Burghley had seen Lord Oxford raise dead kings in the playhouses along the Thames, sending shivers of awe from the nobles to the ground-lings. But until that very moment, he had never imagined that Oxford’s theatrical bent could prove politically advantageous. The Queen needed her subjects’ support and Parliament had to act quickly to levy higher taxes and call men to arms. Perhaps the nation’s historical struggles against her enemies, set on stage in the context of Good versus Evil, would stir his countrymen.
Not since Virgil had written the Aeneid to promote ancient Rome’s military agenda had anyone used propaganda on such a scale. Only Lord Oxford was capable of forging his words into a battle cry that would arouse the masses to defend their nation at all costs.
But beyond the erratic side of Oxford’s nature was the problem of his authorship. If the commoners discovered (or even suspected) that they were being manipulated by a member of the aristocracy, Burghley feared they would turn against the Queen and destroy England from within.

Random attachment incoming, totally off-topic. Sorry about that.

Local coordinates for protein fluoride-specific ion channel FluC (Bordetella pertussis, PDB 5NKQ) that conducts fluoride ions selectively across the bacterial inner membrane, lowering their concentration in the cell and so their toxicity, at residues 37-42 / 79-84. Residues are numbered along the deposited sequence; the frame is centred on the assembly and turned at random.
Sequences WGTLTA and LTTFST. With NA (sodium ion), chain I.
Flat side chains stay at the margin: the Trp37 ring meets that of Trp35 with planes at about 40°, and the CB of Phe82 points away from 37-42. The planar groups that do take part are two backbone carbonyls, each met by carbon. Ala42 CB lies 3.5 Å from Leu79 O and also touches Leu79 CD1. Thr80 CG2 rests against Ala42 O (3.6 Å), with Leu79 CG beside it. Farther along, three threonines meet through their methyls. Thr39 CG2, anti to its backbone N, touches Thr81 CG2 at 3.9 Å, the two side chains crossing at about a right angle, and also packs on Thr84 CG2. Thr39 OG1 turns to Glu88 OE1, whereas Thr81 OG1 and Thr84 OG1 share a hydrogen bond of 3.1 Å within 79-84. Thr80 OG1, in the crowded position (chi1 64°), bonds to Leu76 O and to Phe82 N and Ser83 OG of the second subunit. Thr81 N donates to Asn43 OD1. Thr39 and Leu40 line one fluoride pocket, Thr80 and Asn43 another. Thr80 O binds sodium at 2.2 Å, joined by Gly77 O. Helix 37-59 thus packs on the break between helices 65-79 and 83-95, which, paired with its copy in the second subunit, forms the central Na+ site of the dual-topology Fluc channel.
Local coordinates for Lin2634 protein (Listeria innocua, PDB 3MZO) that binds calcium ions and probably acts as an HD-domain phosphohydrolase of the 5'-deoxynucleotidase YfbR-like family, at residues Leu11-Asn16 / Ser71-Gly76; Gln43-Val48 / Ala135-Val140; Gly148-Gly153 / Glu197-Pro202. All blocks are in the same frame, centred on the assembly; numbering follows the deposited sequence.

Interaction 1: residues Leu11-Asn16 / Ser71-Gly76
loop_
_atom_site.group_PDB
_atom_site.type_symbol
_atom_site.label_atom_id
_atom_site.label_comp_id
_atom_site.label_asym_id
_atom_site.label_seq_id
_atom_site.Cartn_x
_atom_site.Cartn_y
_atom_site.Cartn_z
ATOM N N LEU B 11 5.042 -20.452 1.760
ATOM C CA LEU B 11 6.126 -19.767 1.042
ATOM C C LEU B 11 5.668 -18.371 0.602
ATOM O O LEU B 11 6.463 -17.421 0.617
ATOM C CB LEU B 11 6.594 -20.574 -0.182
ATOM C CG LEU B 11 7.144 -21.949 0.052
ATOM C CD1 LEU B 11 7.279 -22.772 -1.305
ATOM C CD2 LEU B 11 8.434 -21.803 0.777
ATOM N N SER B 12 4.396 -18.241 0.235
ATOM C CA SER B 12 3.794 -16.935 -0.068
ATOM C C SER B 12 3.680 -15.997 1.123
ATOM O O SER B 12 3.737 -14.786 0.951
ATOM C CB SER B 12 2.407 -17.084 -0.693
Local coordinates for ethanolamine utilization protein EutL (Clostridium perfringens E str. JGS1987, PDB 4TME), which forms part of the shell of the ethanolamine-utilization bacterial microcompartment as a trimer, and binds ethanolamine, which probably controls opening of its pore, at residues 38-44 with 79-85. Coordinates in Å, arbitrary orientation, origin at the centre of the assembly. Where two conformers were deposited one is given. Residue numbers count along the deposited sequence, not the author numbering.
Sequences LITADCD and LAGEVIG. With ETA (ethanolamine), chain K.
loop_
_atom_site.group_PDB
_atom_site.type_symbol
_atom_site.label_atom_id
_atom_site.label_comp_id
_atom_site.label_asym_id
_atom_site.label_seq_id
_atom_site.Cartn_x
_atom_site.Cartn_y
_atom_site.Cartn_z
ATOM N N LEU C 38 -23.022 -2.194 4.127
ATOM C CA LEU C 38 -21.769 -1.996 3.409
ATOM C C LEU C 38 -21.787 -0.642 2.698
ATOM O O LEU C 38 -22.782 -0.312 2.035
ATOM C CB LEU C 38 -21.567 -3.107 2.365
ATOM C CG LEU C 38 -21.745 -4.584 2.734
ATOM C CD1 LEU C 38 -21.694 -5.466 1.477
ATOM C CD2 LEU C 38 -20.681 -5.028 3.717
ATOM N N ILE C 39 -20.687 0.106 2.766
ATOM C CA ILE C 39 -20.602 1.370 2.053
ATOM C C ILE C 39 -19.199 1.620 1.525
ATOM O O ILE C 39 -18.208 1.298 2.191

The public playhouses were becoming increasingly popular. This meant that Lord Oxford would need a pen name to perform his service to the state. He would also need a front man to stand in for him. The commoners would be pleased that the compelling new playwright had spontaneously sprung up from among their numbers. The impostor himself would have to be modest and responsible, a relative stranger to London’s social sphere, and perhaps a graduate of one of the new country schools, someone who could deliver the plays to the censor and to the playhouses without raising suspicion.
Burghley pondered how to pay for this undertaking, having seen Lord Oxford spend large sums of his own income producing plays for the Queen. He decided that a stipend of one thousand pounds a year would underwrite expenses, and that it must be kept completely off the record as far as the Exchequer was concerned. More writers, scribes and actors could be employed to expedite the propaganda plays and all would be managed by the impostor under the masterful literary guidance of Lord Oxford.
Grinning with satisfaction, Lord Burghley gathered up his papers, meticulously checking to see that none lay about for curious eyes. He placed the journals in the vault behind the tapestry. He blew out the candles and went to his bedchamber.
He would present his plan to the Queen in the morning.
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